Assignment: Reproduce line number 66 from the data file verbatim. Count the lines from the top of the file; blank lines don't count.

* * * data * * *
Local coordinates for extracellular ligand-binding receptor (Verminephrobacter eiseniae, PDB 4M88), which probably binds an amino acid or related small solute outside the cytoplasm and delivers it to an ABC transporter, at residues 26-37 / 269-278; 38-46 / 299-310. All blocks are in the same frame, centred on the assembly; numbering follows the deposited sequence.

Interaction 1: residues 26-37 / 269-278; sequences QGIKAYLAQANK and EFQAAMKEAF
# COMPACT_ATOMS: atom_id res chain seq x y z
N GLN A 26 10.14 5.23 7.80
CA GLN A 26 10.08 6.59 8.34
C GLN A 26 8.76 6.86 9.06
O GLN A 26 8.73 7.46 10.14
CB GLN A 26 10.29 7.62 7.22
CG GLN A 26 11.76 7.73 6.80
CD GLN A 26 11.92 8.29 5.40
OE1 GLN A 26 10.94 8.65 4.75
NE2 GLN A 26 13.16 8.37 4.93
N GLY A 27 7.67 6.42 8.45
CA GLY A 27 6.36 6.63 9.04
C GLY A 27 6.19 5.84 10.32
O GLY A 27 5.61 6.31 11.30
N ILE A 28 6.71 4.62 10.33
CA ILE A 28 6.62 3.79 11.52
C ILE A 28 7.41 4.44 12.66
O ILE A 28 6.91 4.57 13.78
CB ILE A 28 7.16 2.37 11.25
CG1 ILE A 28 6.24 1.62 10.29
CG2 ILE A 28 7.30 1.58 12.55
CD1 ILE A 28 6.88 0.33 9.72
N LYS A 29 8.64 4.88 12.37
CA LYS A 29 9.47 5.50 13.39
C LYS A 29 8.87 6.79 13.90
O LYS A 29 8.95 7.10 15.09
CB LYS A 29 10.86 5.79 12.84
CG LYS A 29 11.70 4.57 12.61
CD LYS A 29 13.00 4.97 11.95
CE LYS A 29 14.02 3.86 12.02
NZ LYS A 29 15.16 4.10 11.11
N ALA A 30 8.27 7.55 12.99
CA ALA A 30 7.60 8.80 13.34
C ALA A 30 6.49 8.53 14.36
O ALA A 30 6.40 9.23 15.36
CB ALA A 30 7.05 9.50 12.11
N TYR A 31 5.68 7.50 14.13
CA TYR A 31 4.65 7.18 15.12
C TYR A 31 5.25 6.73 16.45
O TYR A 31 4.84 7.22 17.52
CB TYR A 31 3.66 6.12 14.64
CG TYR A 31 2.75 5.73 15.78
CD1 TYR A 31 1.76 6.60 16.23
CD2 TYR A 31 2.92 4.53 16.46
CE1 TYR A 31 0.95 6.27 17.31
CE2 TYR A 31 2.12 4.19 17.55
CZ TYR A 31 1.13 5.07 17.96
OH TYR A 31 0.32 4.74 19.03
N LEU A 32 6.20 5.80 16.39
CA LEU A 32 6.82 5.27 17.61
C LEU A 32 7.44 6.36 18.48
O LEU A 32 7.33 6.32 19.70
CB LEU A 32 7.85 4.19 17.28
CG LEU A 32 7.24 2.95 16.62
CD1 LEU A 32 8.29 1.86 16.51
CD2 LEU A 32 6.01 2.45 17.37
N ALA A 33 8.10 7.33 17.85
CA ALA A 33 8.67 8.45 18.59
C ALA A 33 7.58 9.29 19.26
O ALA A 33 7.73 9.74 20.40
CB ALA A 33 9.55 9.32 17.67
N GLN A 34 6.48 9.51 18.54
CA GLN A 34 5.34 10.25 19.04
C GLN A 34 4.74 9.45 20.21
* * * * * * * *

C GLN A 34 4.74 9.45 20.21